INFLUENCE OF AN ERGOLINE BICYCLE ERGOMETER ON BODY SEGMENT KINEMATICS AND POSTURE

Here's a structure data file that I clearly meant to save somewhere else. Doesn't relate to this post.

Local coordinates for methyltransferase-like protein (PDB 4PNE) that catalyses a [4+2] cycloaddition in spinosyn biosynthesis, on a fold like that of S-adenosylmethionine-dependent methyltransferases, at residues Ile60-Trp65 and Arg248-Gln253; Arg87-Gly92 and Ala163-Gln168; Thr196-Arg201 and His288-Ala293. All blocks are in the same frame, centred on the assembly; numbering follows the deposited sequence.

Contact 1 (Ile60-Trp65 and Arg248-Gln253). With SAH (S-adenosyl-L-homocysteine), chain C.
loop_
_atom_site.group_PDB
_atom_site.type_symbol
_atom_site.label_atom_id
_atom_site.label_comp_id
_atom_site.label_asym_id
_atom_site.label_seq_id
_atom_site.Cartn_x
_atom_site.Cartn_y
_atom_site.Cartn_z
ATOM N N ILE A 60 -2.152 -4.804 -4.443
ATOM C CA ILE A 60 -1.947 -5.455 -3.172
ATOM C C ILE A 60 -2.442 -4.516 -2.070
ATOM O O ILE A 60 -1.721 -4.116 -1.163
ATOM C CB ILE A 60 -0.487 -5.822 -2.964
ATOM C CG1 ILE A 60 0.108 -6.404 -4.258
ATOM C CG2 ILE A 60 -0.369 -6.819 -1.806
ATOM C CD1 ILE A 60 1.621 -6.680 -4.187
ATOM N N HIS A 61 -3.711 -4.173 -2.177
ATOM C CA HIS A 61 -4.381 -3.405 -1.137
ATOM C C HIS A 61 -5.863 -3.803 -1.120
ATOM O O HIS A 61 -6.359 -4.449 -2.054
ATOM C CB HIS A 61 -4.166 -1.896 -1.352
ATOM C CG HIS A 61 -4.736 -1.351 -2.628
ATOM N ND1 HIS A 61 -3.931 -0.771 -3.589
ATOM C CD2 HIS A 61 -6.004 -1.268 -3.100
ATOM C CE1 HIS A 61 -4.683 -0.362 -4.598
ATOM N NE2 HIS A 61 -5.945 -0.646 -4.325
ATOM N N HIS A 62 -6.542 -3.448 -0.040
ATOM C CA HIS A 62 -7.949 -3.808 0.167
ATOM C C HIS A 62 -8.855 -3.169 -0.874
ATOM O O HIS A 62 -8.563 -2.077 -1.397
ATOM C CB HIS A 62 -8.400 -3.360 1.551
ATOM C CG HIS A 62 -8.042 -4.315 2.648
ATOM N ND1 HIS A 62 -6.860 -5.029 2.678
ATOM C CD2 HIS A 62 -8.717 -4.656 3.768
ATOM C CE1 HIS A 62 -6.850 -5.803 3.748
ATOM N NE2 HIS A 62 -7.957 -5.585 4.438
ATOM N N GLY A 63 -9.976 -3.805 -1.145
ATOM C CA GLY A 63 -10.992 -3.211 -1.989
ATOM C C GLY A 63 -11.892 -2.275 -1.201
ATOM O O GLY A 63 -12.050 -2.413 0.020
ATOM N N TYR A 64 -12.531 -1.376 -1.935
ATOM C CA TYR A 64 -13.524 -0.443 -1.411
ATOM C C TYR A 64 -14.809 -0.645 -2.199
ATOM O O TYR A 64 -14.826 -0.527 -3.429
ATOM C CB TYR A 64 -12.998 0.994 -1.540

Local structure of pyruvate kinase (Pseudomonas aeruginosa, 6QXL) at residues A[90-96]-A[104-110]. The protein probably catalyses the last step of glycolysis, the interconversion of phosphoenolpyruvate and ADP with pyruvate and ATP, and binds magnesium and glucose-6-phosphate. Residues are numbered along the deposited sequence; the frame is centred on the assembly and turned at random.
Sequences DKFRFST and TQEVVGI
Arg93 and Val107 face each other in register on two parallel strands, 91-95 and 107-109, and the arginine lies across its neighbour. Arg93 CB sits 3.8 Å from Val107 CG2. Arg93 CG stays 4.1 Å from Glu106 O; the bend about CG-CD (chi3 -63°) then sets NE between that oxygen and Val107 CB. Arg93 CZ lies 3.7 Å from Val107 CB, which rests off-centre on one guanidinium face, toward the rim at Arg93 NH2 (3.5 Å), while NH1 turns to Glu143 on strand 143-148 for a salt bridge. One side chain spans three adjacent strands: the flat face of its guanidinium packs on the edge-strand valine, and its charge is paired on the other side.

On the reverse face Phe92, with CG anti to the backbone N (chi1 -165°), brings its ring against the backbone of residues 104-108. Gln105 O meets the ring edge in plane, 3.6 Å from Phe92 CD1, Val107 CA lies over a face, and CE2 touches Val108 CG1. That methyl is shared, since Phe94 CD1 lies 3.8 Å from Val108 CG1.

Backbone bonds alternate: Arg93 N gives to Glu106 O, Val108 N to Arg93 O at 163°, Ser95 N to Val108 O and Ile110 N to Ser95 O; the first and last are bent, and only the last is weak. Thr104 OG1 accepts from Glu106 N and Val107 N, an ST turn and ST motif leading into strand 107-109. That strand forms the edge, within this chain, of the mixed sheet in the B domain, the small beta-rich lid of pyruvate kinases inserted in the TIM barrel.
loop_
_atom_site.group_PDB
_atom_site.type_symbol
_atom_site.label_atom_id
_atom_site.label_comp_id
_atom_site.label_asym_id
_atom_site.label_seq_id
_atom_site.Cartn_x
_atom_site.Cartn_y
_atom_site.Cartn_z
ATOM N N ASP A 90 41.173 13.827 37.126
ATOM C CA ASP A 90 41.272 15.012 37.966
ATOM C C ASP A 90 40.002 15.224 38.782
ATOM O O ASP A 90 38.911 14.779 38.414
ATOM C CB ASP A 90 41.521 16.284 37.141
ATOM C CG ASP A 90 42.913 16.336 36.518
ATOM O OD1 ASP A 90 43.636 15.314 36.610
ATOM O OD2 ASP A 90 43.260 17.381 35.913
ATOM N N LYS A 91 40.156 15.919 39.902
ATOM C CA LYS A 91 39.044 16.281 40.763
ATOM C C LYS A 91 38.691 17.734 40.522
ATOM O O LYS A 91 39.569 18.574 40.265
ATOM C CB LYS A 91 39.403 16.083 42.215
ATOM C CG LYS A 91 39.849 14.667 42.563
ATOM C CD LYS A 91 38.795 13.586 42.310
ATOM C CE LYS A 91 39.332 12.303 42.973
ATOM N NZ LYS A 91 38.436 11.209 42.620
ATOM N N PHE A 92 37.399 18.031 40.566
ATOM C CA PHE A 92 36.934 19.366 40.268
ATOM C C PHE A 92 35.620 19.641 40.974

AbstractINTRODUCTION Bicycle erogmeters have been the most used modality in the investigation of physiological and biomechanical parameters in cycling, for their ease of calibration and adaptation to various body size. In addition, the possibility to apply rackg type saddles, handlebars, and pedals allows the athlete to more closely replicates road racing condition in laboratory. There is, however, very little information about the effects of these devices on body kinematics. By a simultaneous right and left 3-D kinematic analysis, the purpose of this study was to compare body segment kinematics and posture of five experienced cyclists while pedaling on their own racing bicycle and on a widely used bicycle ergometer. METHODS Five experienced road cyclists were the subjects of this study. Each athlete first pedaled on his own bicycle mounted on rollers fitted with a variable-load device and then, performed on an electronically braked cycle erogmeter (Ergoline, Germany) which was mechanically modified to allow the athletes to correctly adjust the seat and handlebar, and to use their nonnal cycling shoes and cleats. Using the ELm system motion analyzer (four 100 Hz-TV cameras), the 3-D coordinates of small retoreflective markers glued onto 19 anatomical repere points were recorded with the subjects pedaling at 90-95 rpm. RESULTS As it can be seen in the table, considering lower limb joint motion in the sagittal plane, sigdcant differences between the two pedaling conditions were found in the ankle range of motion (ROM) and in maximum (MAX) and minimum (MIN) angular hip flexion. Others relevant differences were evident examining joint rotation center trajectories in the frontal plane, with the foot and shank performing farther from the bicycle frame using the Ergoline. In most of the subjects this resulted in an excessive transverse/frontal knee motion. The pelvis is significantly less anteroversed on the bicycle ergometer with more pelvic tilt in the frontal and horizontal plane. CONCLUSION The use of the examined ergometer significantly altered lower limb and pelvis kinematics in the frontal plane compared to standard bicycle. This must be considered when this device is used for training andlor to collect physiological and biomechanical data.
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